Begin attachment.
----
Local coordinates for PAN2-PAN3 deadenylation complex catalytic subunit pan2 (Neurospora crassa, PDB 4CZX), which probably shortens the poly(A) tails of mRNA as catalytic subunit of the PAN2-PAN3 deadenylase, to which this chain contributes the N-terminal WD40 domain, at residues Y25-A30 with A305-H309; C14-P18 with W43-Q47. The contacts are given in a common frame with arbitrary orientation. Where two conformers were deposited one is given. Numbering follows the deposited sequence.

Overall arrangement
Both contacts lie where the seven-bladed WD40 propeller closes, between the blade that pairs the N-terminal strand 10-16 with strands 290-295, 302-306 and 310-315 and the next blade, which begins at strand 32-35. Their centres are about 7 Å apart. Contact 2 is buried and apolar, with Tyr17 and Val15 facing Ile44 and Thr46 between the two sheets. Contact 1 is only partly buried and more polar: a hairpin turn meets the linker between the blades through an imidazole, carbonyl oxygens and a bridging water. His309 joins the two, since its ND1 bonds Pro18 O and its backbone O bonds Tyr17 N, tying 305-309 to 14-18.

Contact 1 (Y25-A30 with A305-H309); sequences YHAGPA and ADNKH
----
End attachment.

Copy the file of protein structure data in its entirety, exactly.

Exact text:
Local coordinates for PAN2-PAN3 deadenylation complex catalytic subunit pan2 (Neurospora crassa, PDB 4CZX), which probably shortens the poly(A) tails of mRNA as catalytic subunit of the PAN2-PAN3 deadenylase, to which this chain contributes the N-terminal WD40 domain, at residues Y25-A30 with A305-H309; C14-P18 with W43-Q47. The contacts are given in a common frame with arbitrary orientation. Where two conformers were deposited one is given. Numbering follows the deposited sequence.

Overall arrangement
Both contacts lie where the seven-bladed WD40 propeller closes, between the blade that pairs the N-terminal strand 10-16 with strands 290-295, 302-306 and 310-315 and the next blade, which begins at strand 32-35. Their centres are about 7 Å apart. Contact 2 is buried and apolar, with Tyr17 and Val15 facing Ile44 and Thr46 between the two sheets. Contact 1 is only partly buried and more polar: a hairpin turn meets the linker between the blades through an imidazole, carbonyl oxygens and a bridging water. His309 joins the two, since its ND1 bonds Pro18 O and its backbone O bonds Tyr17 N, tying 305-309 to 14-18.

Contact 1 (Y25-A30 with A305-H309); sequences YHAGPA and ADNKH